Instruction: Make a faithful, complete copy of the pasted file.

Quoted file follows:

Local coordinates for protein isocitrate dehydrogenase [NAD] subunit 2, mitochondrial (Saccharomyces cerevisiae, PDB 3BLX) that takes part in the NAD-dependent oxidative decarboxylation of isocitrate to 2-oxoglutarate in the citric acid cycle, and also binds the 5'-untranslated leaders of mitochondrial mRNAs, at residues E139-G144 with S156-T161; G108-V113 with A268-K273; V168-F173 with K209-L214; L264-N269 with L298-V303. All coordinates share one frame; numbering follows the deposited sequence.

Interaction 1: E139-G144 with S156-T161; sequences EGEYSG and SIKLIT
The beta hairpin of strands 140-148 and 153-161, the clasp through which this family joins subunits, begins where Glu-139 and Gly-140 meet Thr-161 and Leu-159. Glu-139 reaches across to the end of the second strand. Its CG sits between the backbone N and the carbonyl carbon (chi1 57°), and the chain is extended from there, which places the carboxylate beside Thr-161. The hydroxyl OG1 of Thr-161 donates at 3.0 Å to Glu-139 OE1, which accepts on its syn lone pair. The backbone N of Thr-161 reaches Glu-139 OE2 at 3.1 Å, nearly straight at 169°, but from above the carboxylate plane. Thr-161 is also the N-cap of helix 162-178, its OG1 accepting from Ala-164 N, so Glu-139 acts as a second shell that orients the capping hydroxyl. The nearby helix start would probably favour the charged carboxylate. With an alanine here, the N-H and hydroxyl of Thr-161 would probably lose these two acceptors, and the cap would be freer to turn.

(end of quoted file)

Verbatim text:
Local coordinates for protein isocitrate dehydrogenase [NAD] subunit 2, mitochondrial (Saccharomyces cerevisiae, PDB 3BLX) that takes part in the NAD-dependent oxidative decarboxylation of isocitrate to 2-oxoglutarate in the citric acid cycle, and also binds the 5'-untranslated leaders of mitochondrial mRNAs, at residues E139-G144 with S156-T161; G108-V113 with A268-K273; V168-F173 with K209-L214; L264-N269 with L298-V303. All coordinates share one frame; numbering follows the deposited sequence.

Interaction 1: E139-G144 with S156-T161; sequences EGEYSG and SIKLIT
The beta hairpin of strands 140-148 and 153-161, the clasp through which this family joins subunits, begins where Glu-139 and Gly-140 meet Thr-161 and Leu-159. Glu-139 reaches across to the end of the second strand. Its CG sits between the backbone N and the carbonyl carbon (chi1 57°), and the chain is extended from there, which places the carboxylate beside Thr-161. The hydroxyl OG1 of Thr-161 donates at 3.0 Å to Glu-139 OE1, which accepts on its syn lone pair. The backbone N of Thr-161 reaches Glu-139 OE2 at 3.1 Å, nearly straight at 169°, but from above the carboxylate plane. Thr-161 is also the N-cap of helix 162-178, its OG1 accepting from Ala-164 N, so Glu-139 acts as a second shell that orients the capping hydroxyl. The nearby helix start would probably favour the charged carboxylate. With an alanine here, the N-H and hydroxyl of Thr-161 would probably lose these two acceptors, and the cap would be freer to turn.